I also enjoyed The End of the F***ing World on Netflix. It’s a British dark comedy about a teenage boy who thinks he’s sort of a young Dexter Morgan who tortures animals and doesn’t feel anything. The next logical move is to kill a person, and he picks a quirky girl. However, she’s the exact opposite of him: she feels everything, and he soon discovers he’s way out of his depth with her. They run away from home and make a series of increasingly bad decisions that puts them at greater and greater jeopardy. Each episode is only 22 minutes, which is just about right. Along with The Good Place, this is the only “comedy” I’ve enjoyed in recent years, and in this case there aren’t many laughs. It’s dark.

I binged through The Deuce recently, too. That’s the HBO series that takes place around Times Square in the 1970s, created by David Simon (The Wire, Treme) and George Pelecanos, with Megan Abbott on the writing team. If you’ve been missing The Wire, this is the show for you. Not only does it have that feel, it has a number of actors from that series. James Franco plays twin brothers, one moderately responsible, one not so much. The story involves pimps and prostitutes who walk the streets, the cops who police the streets and the gangsters who have interests in just about everything. It explores violence toward women, but also the change in the sex trade during that period, with pornography attempting to go mainstream (Deep Throat) and the migration of prostitutes into brothels and the creation of personal video booths at porn shops. Maggie Gyllenhaal plays a prostitute who transitions into the porn movie making business. It’s also dark, although it has some pretty funny moments, too.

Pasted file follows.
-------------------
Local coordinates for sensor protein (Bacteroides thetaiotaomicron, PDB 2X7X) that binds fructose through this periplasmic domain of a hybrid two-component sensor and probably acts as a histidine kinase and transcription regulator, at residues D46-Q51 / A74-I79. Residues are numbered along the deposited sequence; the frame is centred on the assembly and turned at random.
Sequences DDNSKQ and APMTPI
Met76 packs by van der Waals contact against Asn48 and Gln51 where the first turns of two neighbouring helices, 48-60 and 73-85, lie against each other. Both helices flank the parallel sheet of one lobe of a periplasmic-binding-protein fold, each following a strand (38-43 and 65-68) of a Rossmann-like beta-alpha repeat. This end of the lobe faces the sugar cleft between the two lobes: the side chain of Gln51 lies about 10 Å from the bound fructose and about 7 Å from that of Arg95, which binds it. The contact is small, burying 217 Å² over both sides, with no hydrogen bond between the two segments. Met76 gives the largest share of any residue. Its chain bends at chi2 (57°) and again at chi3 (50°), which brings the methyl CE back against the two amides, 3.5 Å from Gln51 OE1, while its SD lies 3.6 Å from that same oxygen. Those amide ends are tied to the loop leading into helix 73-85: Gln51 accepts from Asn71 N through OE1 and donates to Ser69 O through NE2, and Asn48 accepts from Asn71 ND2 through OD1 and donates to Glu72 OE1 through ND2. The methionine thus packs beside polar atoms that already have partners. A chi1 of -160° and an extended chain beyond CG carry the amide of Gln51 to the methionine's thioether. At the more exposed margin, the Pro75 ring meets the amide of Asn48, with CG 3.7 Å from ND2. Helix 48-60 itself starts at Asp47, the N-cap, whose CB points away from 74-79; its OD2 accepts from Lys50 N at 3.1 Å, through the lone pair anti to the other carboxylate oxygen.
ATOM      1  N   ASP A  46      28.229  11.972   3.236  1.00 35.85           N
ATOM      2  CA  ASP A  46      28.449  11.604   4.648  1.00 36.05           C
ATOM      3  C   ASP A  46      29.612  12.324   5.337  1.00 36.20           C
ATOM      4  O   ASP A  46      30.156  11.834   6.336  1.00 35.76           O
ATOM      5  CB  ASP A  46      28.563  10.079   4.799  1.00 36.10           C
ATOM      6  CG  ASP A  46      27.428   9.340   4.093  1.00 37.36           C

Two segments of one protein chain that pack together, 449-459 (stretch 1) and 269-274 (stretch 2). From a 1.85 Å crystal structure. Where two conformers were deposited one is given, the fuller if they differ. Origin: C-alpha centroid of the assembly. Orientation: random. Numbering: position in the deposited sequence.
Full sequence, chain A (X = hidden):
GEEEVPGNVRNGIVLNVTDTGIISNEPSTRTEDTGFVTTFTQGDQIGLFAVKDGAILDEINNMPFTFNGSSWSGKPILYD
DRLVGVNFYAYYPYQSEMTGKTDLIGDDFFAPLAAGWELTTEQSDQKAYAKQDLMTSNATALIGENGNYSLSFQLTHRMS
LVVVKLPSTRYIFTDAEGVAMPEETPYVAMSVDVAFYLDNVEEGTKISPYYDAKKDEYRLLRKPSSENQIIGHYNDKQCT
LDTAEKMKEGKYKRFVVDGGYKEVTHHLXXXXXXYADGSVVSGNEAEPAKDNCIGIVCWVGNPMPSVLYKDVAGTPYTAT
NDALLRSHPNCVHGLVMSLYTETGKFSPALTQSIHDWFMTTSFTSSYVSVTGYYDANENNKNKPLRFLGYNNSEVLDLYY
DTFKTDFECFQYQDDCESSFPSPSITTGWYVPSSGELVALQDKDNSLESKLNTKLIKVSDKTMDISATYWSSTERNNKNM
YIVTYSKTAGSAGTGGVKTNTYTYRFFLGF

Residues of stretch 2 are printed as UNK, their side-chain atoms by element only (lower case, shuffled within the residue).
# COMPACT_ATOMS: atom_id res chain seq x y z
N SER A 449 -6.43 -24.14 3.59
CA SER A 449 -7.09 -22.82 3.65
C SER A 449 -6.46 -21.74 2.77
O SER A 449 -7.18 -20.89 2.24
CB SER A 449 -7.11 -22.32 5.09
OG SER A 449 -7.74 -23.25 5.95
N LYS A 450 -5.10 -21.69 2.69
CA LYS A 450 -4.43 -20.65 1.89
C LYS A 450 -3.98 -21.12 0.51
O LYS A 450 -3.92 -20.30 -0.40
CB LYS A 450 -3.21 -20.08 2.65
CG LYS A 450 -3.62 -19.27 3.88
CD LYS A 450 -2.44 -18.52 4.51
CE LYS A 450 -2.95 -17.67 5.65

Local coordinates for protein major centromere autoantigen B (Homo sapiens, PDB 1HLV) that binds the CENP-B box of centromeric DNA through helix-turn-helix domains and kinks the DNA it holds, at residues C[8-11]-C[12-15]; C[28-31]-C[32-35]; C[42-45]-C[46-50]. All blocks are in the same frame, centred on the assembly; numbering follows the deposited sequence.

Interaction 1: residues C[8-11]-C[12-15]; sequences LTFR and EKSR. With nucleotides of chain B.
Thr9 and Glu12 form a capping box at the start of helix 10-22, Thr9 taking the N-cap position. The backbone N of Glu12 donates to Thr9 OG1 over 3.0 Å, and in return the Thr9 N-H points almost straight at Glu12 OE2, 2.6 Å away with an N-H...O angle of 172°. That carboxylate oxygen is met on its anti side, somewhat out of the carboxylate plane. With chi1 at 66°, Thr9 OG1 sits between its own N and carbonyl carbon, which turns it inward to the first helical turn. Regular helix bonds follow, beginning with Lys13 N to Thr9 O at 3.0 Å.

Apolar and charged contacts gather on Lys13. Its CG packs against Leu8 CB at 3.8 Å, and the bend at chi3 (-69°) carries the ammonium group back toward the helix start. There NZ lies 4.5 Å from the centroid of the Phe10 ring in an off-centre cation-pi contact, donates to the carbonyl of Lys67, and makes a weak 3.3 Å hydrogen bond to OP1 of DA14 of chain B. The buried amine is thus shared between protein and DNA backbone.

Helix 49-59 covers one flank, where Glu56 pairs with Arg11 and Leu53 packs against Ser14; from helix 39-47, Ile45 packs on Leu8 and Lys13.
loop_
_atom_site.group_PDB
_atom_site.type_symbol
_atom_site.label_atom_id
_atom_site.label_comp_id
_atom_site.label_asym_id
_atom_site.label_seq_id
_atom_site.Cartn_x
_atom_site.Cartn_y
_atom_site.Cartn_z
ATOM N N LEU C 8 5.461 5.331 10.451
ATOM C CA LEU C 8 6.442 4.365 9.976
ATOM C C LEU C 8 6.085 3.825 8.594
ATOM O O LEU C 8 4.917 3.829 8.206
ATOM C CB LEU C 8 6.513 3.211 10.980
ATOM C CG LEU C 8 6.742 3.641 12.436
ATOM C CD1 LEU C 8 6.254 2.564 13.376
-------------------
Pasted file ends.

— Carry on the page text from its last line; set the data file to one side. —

We also took a deep dive into the seventies by watching Battle of the Sexes and The Post. We followed this with The Final Year, a documentary about Obama’s last year in the White House. It’s a fascinating look behind the curtain, not only at Obama but at some of his most trusted team members. Finally, last weekend we saw I’m Not Your Negro, the documentary based on James Baldwin’s outline of a project he wanted to do about Malcolm X, Martin Luther King and Medgar Evers. It’s eye-opening, to say the least. For me, one of the most profound lines came when Baldwin said that black people knew white people far better than any white person knew black people because black people have had to watch and be acutely aware of white people all their lives.